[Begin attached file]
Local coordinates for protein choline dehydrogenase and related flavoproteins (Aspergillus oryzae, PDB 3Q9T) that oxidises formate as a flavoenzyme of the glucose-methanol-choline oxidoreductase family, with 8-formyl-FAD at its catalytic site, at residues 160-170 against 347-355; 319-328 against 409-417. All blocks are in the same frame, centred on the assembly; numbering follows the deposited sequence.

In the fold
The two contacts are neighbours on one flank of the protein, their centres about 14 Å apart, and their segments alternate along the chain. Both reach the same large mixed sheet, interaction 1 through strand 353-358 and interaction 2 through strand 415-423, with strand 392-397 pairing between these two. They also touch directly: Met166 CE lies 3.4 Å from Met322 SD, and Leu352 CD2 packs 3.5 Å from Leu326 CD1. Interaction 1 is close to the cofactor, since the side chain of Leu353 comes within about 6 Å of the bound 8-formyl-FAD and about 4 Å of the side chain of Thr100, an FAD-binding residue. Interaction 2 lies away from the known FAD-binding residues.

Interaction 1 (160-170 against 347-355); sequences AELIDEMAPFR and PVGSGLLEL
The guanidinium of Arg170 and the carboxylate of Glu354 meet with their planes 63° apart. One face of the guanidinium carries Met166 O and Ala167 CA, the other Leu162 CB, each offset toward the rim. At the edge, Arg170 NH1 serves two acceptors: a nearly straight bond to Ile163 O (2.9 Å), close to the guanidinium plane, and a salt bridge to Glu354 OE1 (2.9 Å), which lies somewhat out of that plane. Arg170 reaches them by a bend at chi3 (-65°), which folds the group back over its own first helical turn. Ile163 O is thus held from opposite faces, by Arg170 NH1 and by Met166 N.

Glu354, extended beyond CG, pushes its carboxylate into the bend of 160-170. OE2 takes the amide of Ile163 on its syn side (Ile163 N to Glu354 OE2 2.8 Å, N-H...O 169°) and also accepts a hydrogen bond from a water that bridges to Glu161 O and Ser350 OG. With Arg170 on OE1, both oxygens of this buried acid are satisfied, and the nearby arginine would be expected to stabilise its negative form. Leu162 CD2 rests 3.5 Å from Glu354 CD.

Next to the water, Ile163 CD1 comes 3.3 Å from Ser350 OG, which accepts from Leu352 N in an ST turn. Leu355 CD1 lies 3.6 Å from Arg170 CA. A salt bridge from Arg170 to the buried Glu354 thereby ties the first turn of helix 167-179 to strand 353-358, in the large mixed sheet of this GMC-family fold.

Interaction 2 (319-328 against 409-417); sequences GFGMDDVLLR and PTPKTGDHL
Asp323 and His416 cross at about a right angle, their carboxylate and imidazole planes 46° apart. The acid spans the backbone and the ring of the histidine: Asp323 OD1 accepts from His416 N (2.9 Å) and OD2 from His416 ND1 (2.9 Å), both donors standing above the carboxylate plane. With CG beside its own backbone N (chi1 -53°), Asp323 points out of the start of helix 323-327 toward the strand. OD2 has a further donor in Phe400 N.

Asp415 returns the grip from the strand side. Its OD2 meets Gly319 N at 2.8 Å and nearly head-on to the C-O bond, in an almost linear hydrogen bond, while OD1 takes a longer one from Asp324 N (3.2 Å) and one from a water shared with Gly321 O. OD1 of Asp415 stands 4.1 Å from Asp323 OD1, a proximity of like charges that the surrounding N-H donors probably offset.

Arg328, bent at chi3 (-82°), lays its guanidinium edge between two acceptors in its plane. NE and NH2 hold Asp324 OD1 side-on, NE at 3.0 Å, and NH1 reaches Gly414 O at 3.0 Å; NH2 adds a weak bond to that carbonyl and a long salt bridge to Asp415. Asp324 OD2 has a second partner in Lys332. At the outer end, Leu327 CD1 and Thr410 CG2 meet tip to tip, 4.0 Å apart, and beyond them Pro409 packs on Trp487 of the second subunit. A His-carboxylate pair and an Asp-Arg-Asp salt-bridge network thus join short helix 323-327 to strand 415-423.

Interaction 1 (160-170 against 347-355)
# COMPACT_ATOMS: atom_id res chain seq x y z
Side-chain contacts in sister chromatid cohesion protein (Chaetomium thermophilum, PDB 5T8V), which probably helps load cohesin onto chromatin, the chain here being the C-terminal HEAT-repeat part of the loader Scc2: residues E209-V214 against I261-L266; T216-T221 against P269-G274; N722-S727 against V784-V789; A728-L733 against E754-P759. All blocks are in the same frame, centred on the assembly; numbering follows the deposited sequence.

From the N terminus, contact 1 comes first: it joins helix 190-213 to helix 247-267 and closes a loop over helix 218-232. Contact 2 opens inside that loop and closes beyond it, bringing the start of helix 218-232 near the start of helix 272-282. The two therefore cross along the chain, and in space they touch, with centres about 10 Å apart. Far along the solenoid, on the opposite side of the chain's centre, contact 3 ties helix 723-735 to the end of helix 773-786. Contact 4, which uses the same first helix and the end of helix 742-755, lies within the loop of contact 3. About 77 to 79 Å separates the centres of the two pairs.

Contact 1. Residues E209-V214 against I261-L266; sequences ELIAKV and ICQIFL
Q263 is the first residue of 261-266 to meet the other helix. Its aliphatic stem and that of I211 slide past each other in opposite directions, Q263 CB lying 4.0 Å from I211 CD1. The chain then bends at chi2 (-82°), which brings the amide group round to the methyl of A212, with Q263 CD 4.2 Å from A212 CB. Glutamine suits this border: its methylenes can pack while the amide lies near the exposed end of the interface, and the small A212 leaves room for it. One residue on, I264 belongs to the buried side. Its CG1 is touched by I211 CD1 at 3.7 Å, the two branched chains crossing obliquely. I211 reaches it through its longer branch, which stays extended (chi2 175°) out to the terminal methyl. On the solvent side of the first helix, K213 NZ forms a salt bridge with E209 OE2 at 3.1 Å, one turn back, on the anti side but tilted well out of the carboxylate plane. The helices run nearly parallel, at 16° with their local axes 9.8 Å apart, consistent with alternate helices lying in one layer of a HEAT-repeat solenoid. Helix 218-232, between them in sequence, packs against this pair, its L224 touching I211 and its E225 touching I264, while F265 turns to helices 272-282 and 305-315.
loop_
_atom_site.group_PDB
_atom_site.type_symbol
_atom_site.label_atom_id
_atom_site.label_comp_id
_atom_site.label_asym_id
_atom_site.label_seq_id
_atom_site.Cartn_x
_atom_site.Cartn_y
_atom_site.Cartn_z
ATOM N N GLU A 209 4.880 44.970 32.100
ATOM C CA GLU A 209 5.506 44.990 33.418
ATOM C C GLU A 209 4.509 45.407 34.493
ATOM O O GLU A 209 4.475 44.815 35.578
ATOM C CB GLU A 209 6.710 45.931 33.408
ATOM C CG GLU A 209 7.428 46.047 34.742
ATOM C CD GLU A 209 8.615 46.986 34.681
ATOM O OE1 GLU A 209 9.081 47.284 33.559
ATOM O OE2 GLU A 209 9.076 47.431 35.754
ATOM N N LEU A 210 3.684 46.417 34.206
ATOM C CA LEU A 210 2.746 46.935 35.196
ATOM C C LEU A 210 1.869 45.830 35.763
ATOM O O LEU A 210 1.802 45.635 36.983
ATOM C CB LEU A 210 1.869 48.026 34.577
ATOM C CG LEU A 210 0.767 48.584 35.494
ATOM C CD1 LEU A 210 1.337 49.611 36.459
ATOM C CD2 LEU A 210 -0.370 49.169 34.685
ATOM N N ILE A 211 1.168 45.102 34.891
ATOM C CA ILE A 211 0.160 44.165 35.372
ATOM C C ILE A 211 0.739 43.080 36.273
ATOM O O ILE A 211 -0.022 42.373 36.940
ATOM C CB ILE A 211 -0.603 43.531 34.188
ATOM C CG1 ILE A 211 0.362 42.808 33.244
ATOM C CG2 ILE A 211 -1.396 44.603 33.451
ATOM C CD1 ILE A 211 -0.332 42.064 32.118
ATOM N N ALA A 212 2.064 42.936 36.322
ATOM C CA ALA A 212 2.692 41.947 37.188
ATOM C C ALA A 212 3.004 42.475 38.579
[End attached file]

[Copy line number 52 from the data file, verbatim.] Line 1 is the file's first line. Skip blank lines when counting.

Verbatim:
ATOM C CD1 ILE A 211 -0.332 42.064 32.118